Susie Maxwell Berning's golf legend started in Oklahoma, literally putting her in Tiger Woods' class
To understand how Susie Maxwell Berning made a career in golf at a time few women did, you need only have been at Lincoln Park Golf Course in May 2019.
Lincoln Park was Maxwell Berning’s home course, the place she learned to play the game as a kid growing up in Oklahoma City. But she wasn’t there to play last spring. She was there to support her alma mater, Oklahoma City University, in the NAIA women’s golf championships.
Marty McCauley picks up the story from there.
“We did no spectator carts for anybody,” the OCU coach said. “We didn’t have media carts. We had no carts. And somehow or other, Susie had a cart. I don’t know how she got it, but she was driving around in a cart.”
“That explains Susie right there,” he said. “Whenever nobody could get a cart for this thing to go watch, she got a cart.
“True to form, she found a way to make it happen.”
Earlier this spring, Maxwell Berning was selected for induction into the World Golf Hall of Fame. While the details of the induction ceremony are unknown amid the ongoing coronavirus pandemic, she will go into the hall with a class that includes Tiger Woods.
She is one of only six players to win three or more U.S. Women’s Open titles. The others — Mickey Wright, Betsy Rawls, Babe Didrikson Zaharias, Annika Sorenstam and Hollis Stacy — were already in the World Golf Hall of Fame.
Maxwell Berning often excelled when the stakes were highest; four of her 11 victories on the LPGA Tour were major championships.
But she wouldn’t have done any of it without a strong will. An unbreakable one, really. She succeeded on tour even though she took a couple of long breaks early in her career to have children. She became a female athlete long before Title IX ushered in the advent of women’s sports. She became a force even though she didn’t take up golf until she was 15.
She made things happen even when they seemed impossible.
But maybe the biggest hurdle she overcame was playing at a college that didn’t start a women’s golf program until three decades after she graduated.
Maxwell Berning, who graduated from Northeast High School in 1959, landed a scholarship from Golf Inc., the Oklahoma City non-profit that promotes the growth of amateur golf with an emphasis on junior golf. She intended to major in business and decided to go to OCU.
There was no women’s golf team there.
OCU had a men’s golf program, though, and the coach had come to know about Maxwell Berning. Abe Lemons, the renowned men’s basketball coach, also handled men’s golf, and he welcomed her.
She became one of his best golfers.
But when he submitted his roster for tournaments, he often listed her name as “S. Maxwell.” A tournament organizer during her freshman season asked Lemons what the S. stood for.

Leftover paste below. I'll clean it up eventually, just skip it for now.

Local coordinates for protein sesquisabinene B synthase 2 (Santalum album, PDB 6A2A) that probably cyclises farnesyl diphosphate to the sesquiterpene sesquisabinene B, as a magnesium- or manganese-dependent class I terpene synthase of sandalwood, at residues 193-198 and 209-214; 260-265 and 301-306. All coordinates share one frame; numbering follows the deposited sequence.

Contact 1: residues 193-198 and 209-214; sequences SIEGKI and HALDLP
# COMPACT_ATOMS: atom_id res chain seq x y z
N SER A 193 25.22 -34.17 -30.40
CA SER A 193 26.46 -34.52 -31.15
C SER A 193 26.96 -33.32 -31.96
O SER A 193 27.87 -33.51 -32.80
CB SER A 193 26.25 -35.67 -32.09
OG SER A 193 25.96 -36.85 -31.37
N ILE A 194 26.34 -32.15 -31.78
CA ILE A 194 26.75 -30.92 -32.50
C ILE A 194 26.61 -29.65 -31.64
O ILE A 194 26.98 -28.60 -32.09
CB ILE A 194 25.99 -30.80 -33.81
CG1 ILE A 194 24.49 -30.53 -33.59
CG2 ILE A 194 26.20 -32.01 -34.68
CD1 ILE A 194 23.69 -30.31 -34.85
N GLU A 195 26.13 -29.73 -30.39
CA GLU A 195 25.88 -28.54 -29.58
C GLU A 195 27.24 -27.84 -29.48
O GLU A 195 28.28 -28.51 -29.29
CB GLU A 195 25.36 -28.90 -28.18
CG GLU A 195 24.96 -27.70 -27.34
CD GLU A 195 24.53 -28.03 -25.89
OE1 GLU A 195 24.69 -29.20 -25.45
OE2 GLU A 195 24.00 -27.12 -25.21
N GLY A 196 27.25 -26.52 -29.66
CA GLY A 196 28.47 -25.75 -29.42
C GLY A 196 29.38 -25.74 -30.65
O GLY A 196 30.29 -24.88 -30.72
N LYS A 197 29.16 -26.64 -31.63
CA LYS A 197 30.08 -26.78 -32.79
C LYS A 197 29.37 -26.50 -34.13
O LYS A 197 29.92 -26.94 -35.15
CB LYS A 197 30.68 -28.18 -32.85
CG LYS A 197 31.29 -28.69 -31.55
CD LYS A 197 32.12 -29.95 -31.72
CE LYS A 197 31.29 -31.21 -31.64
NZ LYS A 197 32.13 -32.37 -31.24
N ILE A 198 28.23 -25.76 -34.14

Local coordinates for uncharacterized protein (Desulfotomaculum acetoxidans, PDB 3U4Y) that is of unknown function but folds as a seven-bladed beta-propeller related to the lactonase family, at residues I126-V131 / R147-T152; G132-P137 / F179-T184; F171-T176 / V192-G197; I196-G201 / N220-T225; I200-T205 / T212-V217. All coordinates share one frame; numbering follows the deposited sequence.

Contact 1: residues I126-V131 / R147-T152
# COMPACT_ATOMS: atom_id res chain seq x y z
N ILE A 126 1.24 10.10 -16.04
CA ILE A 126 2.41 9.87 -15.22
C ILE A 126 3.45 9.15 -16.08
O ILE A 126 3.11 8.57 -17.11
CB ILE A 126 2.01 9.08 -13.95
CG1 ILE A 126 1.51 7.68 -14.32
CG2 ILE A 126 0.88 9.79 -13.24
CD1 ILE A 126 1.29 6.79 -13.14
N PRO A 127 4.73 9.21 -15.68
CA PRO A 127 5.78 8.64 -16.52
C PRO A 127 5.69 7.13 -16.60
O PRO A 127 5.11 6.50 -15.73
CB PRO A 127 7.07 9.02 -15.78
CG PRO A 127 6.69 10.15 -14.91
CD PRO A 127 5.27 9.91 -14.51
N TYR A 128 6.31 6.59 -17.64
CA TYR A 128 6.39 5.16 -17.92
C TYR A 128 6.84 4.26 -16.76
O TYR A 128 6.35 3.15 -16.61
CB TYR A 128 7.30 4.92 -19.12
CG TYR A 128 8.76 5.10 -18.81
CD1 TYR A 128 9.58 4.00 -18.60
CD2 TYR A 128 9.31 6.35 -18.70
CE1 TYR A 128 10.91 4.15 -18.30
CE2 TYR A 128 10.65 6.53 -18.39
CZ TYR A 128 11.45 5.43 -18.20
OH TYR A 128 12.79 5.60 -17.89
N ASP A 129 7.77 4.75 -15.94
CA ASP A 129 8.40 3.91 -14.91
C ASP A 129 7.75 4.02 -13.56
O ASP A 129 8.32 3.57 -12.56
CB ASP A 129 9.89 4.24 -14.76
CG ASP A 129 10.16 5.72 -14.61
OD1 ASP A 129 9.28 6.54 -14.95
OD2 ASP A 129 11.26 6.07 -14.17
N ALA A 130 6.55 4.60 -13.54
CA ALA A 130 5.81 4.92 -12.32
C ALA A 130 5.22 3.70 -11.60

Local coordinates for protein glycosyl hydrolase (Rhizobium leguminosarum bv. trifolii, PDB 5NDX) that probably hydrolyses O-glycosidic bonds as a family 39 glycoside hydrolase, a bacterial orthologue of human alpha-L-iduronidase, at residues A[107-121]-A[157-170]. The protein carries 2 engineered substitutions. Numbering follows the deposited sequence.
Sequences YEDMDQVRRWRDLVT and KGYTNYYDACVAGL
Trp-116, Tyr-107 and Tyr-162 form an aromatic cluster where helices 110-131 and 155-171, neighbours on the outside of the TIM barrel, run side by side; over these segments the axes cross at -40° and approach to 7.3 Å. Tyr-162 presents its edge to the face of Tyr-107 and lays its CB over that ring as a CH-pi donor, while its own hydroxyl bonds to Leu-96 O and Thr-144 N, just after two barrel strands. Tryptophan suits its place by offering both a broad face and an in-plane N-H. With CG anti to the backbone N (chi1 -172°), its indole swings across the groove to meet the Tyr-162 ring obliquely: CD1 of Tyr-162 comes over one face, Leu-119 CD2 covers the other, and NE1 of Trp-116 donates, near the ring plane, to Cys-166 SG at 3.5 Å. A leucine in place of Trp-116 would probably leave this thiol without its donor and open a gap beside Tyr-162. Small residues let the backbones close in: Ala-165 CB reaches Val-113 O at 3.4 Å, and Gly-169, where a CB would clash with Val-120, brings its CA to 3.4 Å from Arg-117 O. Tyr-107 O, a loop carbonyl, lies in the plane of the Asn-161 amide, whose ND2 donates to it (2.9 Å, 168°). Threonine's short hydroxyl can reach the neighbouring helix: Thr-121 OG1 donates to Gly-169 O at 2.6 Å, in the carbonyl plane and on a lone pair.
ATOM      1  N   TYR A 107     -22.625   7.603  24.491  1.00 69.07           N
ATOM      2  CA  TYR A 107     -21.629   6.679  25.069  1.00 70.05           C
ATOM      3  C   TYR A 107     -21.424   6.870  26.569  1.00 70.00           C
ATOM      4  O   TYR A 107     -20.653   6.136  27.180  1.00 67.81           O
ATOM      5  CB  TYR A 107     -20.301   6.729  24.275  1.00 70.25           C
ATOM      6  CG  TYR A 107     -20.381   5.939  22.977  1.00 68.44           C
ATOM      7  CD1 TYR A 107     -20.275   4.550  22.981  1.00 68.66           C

“Sam,” he said.
That was Maxwell Berning’s nickname throughout college.
She remembers teammates and competitors being kind, though one once asked, “I’ve got to play her?” But even if they were kind, she was still an outsider. She was different, and with that came attention and pressure.
But Maxwell Berning found a way.
“She was the trailblazer,” said Kristina Carson, who learned about Maxwell Berning as a kid. Carson’s dad, Steve, is the longtime director of golf at Lincoln Park, so Maxwell Berning’s name was one Carson heard from an early age.
People at the course would sometimes call her “Little Susie.”
“I would be all proud about it,” Carson said.
Carson takes a similar amount of pride in following Maxwell Berning’s footsteps to OCU. The school started the women’s program in 2000, and Carson was among its earliest players and was on the team when the program won its first national championship in 2005.
She believes Maxwell Berning helped make it happen.
“I never had to fight for it because of her,” Carson said. “She changed the perception and gave us that right.”
That throughline at OCU continues even today.
“When I was growing up, I didn’t even have a second thought that I would be able to join a college team,” said Lauryn Pritchard, a junior at OCU. “That didn’t even come to mind.”
“She could have easily given up, been like, ‘Oh, there’s no women’s team.’ She could have been like, ‘I guess I’ll do something else.’ But she pushed it and she made it the way it is for us.”
Pritchard and her teammates have gotten to hear those stories directly from Maxwell Berning. When she returns to Oklahoma City for the tournament named in her honor, she will meet with the team.
She did the same last spring around nationals.
While she was there to cheer for them — “We went out the first round and had like a seven-shot lead,” McCauley, the coach, said, “and I think she was the most excited person out of anybody” — she has many fans at OCU. They are proud to call her one of theirs. Proud, too, that she was the school’s first female golfer long before there was a women’s team.
Susie Maxwell Berning found a way to make it happen.
“She was certainly … a pioneer in her time,” McCauley said. “I don’t think that she’s as recognized as she should be.”
Jenni Carlson: Jenni can be reached at 405-475-4125 or firstname.lastname@example.org. Like her at facebook.com/JenniCarlsonOK or follow her at twitter.com/jennicarlson_ok.